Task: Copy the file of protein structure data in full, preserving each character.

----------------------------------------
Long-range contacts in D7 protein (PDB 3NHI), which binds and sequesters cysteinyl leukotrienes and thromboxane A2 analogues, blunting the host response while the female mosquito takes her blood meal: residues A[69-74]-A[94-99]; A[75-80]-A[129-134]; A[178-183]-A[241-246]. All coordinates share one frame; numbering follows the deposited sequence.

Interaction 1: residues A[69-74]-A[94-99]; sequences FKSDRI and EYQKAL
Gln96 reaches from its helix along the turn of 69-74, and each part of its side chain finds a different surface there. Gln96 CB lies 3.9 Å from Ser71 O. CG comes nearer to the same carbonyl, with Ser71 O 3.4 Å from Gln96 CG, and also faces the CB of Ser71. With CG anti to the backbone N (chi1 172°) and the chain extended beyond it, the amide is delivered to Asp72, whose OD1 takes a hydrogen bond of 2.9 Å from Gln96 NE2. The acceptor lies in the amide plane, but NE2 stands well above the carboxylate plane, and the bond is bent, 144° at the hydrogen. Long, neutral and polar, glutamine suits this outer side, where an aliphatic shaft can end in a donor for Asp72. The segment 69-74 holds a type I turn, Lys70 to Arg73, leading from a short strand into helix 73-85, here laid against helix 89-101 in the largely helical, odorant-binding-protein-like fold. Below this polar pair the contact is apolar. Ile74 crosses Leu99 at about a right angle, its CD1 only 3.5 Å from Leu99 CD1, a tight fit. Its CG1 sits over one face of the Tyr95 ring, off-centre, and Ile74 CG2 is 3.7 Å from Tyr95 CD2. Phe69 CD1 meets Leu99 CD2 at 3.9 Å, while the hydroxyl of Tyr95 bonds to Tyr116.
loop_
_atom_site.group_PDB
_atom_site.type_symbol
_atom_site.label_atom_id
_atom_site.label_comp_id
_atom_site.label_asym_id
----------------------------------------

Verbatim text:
Long-range contacts in D7 protein (PDB 3NHI), which binds and sequesters cysteinyl leukotrienes and thromboxane A2 analogues, blunting the host response while the female mosquito takes her blood meal: residues A[69-74]-A[94-99]; A[75-80]-A[129-134]; A[178-183]-A[241-246]. All coordinates share one frame; numbering follows the deposited sequence.

Interaction 1: residues A[69-74]-A[94-99]; sequences FKSDRI and EYQKAL
Gln96 reaches from its helix along the turn of 69-74, and each part of its side chain finds a different surface there. Gln96 CB lies 3.9 Å from Ser71 O. CG comes nearer to the same carbonyl, with Ser71 O 3.4 Å from Gln96 CG, and also faces the CB of Ser71. With CG anti to the backbone N (chi1 172°) and the chain extended beyond it, the amide is delivered to Asp72, whose OD1 takes a hydrogen bond of 2.9 Å from Gln96 NE2. The acceptor lies in the amide plane, but NE2 stands well above the carboxylate plane, and the bond is bent, 144° at the hydrogen. Long, neutral and polar, glutamine suits this outer side, where an aliphatic shaft can end in a donor for Asp72. The segment 69-74 holds a type I turn, Lys70 to Arg73, leading from a short strand into helix 73-85, here laid against helix 89-101 in the largely helical, odorant-binding-protein-like fold. Below this polar pair the contact is apolar. Ile74 crosses Leu99 at about a right angle, its CD1 only 3.5 Å from Leu99 CD1, a tight fit. Its CG1 sits over one face of the Tyr95 ring, off-centre, and Ile74 CG2 is 3.7 Å from Tyr95 CD2. Phe69 CD1 meets Leu99 CD2 at 3.9 Å, while the hydroxyl of Tyr95 bonds to Tyr116.
loop_
_atom_site.group_PDB
_atom_site.type_symbol
_atom_site.label_atom_id
_atom_site.label_comp_id
_atom_site.label_asym_id